One has to wonder how accurate the Turkish media’s conclusions were. Russia declares all operations carried out by third-party countries without the knowledge and approval of the Syrian government as violations of international law. It is not likely that Moscow will amend its firm stance for the benefit of Turkish-Russian relations. It is hardly likely that Moscow will simply stand and watch if Turkey supports armed groups against the Syrian army, which is gaining ground around Aleppo with Russia's backing.

Turkey and Russia had already decided to establish a hotline as relations were normalizing. The meeting in Ankara between two military chiefs simply activated the plan.

The step that would have significant bearing on Turkey-Russia rapprochement will be more than a hotline and will require Ankara to change its attitude toward Syrian opposition groups. But there is no sign of this. There is an undeclared accord between the United States and Russia to treat Erdogan’s favored Jabhat Fatah al-Sham (the former Jabhat al-Nusra) the same as the Islamic State. The question is how Turkey and the Gulf countries are assessing this US-Russian accord. Although Russian Foreign Minister Sergey Lavrov said Turkey has ceased issuing ultimatums on the destiny of Syrian President Bashar al-Assad, can anyone say that Ankara’s intentions for Syria have become crystal clear?

In addition to Syria, another critical issue is Russia’s sensitivity to an increasing NATO presence in the Black Sea. Ankara annoyed Moscow to no end by favoring such a buildup in the Black Sea. Until now, Russia has deemed Turkey’s handling of the navigation — as foreseen by the Montreux Straits Treaty — through its straits as friendly.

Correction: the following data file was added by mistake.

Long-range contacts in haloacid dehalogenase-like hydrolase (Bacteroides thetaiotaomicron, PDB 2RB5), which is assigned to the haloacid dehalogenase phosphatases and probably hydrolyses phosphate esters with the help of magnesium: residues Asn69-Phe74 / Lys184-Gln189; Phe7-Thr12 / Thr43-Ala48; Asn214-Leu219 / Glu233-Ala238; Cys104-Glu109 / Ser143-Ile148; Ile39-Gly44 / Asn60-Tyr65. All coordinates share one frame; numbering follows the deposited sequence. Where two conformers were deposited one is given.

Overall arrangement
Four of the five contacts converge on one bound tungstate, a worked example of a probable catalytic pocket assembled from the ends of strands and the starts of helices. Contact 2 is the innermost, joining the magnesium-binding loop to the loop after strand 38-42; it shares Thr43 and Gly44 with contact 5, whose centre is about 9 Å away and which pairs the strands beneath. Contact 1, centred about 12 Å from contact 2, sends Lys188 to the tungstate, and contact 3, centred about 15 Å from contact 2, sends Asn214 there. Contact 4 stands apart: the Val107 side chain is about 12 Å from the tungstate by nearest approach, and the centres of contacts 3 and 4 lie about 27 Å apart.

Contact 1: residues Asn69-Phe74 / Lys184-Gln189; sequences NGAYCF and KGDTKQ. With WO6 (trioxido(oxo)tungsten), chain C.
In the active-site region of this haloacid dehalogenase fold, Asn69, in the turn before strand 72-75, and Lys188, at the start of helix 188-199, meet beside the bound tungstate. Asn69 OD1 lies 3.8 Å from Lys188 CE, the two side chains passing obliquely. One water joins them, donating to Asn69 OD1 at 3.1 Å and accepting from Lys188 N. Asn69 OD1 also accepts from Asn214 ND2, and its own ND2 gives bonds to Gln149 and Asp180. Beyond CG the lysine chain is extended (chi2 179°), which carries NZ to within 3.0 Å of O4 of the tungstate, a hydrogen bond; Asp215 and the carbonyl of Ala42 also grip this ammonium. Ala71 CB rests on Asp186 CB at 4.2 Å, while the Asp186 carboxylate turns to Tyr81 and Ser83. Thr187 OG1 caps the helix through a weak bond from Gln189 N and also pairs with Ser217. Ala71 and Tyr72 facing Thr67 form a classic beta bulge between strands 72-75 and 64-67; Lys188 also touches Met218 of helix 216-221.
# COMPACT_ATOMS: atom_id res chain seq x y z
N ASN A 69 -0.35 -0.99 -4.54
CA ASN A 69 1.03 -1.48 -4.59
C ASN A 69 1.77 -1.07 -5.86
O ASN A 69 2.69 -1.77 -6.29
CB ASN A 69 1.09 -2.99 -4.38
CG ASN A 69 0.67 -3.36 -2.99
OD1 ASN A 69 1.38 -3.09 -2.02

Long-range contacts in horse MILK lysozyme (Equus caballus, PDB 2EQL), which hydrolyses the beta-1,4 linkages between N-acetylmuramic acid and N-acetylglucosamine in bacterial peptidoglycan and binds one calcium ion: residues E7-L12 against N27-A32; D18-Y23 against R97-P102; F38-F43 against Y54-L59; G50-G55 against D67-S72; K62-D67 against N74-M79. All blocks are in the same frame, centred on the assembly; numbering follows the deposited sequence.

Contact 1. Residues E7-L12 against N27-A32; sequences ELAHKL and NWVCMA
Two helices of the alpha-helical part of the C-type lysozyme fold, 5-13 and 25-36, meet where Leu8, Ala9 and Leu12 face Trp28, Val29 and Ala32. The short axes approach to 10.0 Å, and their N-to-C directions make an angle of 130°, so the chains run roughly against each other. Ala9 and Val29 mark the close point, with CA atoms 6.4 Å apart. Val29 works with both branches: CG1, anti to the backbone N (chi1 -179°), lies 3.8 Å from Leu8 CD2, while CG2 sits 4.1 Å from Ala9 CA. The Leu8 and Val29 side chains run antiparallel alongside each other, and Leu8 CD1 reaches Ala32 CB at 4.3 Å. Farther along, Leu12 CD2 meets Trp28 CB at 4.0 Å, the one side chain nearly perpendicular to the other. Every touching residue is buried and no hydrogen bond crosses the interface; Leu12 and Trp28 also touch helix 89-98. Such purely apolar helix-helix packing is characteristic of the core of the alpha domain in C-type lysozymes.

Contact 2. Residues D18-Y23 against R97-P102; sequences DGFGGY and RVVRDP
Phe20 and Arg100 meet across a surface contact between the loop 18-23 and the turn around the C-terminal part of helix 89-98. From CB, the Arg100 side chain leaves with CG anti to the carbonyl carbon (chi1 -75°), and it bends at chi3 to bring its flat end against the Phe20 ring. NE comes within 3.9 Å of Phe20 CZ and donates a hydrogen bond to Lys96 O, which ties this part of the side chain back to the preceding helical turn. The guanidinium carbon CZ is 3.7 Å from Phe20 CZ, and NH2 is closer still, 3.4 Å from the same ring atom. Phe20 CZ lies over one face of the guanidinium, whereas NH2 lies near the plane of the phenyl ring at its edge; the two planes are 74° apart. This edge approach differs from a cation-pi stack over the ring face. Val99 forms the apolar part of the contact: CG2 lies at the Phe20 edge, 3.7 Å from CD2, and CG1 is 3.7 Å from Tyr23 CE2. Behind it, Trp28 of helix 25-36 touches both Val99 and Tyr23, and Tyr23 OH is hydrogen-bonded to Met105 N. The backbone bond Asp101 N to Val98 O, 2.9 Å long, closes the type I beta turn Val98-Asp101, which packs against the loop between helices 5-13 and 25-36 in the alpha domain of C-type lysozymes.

According to a statement Gerasimov gave before coming to Ankara, Russia will not tolerate a change in this Turkish approach. “Today our Black Sea fleet is in good shape. Only a couple of years ago the military capacity of this fleet contrasted sharply with the Turkish navy. In those days, Turkey was seen as the ruler of the Black Sea. These have all changed,” he said.

The Russian general noted that submarines armed with guided missiles have joined Russia's Black Sea fleet. “We now have three," he said. "One more is about to join them. Two more will be added next year to give us a total of six submarines.”

A senior Turkish source who did not want to be identified said Turkey’s support of a larger NATO presence in the Black Sea has softened since the normalization of Turkish-Russian relations. But this doesn’t mean that Turkey has eased its ambitions of boosting the Turkish naval presence in the Black Sea. The source said Turkey has not abandoned the US goal of containing the Russian power in the Black Sea. In July, Erdogan told NATO Secretary-General Jens Stoltenberg, “Your lowering of visibility in the Black Sea gives the impression it is a veritable Russian lake. We have to make the Black Sea a basin of stability again.”

Turkey and Russia, which have both increased their military capabilities and have become more involved in regional issues, are in disagreement. To prevent these discords from becoming hot clashes, more hotlines and more channels of dialogue are needed. Both countries want to improve economic relations, but Russia pays more attention than Turkey to strategic relations. Al-Monitor has learned that Leonid Reshetnikov, the chairman of the Kremlin think-tank Russian Institute for Strategic Studies, while hosting Ankara policymakers in Moscow had stated, “We want to improve ties with Turkey very quickly. Although Turkey looks at the issue from its economic aspects, we look at the world through a geopolitical lens.” The institute will send a delegation to Turkey Oct. 31 seeking to further improve relations between the two countries.

Not to be forgotten is that both countries have imperial habits and they may well need more than a single hotline to avoid a head-on confrontation while dealing with their ambitions.